The US has said it plans to return to contested areas of the South China Sea, with a top security official saying there will be "more demonstrations" of freedom of navigation in the region.
US deputy national security adviser Ben Rhodes made the comments on Monday.
An unnamed US official also told Reuters news agency that patrols would take place at least "twice a quarter".
The sailing of a US warship within an area claimed by China last week angered Beijing, which issued a warning.
The guided-missile destroyer USS Lassen breached the 12-nautical mile zone that China claims around the Subi and Mischief reefs in the Spratly archipelago.
'Expect more'Mr Rhodes, speaking at an event organised by media outlet Defense One, said ensuring freedom of navigation in the South China Sea was in the US interest.
The outlet quoted him telling the audience to "expect more demonstrations of that interest".
"We have a responsibility to demonstrate that we're going to be there but fostering peaceful resolutions," he added.
The unnamed official separately told Reuters the US military visits to the region could take place as often as "twice a quarter or a little more than that".
"That's the right amount to make it regular but not a constant poke in the eye. It meets the intent to regularly exercise our rights under international law and remind the Chinese and others about our view," the official said.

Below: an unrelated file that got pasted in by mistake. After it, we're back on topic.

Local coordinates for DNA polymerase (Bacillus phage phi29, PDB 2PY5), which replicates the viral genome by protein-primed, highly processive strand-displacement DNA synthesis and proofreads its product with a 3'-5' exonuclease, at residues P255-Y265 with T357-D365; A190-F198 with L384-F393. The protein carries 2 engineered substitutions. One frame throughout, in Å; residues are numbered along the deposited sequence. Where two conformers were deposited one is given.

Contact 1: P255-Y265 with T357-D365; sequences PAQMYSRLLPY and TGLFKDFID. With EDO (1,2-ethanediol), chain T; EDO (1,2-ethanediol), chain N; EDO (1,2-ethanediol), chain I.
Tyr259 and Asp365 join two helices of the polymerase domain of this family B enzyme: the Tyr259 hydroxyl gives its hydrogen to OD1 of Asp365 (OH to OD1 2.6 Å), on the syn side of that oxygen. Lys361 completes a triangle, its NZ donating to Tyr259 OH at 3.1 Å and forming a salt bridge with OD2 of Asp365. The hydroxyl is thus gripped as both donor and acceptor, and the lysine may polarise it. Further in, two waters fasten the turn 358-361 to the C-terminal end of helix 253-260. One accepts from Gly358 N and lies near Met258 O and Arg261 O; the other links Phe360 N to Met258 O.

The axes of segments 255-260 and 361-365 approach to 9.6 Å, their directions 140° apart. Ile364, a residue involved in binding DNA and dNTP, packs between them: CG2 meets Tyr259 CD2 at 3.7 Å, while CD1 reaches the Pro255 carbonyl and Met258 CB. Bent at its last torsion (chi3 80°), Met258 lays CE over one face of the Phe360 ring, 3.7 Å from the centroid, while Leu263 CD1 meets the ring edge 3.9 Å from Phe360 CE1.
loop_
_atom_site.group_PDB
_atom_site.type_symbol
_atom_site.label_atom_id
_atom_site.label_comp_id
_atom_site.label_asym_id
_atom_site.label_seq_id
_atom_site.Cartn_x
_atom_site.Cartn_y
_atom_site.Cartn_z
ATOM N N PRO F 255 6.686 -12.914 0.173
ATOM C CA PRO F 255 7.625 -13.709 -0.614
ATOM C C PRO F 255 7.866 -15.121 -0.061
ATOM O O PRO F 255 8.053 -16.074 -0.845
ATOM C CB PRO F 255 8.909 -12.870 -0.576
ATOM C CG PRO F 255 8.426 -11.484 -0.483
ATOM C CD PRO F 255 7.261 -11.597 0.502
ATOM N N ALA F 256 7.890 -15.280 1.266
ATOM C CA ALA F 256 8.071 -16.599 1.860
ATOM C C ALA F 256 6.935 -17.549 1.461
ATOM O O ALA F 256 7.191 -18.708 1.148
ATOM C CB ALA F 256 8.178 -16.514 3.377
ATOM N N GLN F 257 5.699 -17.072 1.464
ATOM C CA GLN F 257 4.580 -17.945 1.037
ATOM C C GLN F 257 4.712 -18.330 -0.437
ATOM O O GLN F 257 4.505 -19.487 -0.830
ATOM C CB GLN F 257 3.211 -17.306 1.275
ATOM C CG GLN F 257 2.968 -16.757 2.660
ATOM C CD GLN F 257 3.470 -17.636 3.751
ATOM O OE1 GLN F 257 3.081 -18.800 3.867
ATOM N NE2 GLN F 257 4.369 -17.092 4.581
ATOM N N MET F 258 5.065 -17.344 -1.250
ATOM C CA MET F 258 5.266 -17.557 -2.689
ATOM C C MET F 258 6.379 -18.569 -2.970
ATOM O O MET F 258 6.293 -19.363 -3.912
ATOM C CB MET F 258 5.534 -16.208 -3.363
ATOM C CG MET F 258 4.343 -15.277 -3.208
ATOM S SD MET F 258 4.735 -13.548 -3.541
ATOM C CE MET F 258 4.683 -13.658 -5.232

China's island factory
Why is the South China Sea contentious?
The US and China's naval commanders spoke by video link last week. China told the US that a minor incident could spark conflict in South China Sea if the US did not stop its "provocative acts".
Tensions have escalated in the resource-rich South China Sea in recent years, where several countries have overlapping maritime claims, as China has steadily expanded and consolidated its presence.
China, which claims a wide swathe of the sea, has been reclaiming land around reefs and constructing airstrips and buildings. The US and other countries have called for the halt of such activities, accusing it of militarisation, but China has insisted that the construction is for civilian purposes.
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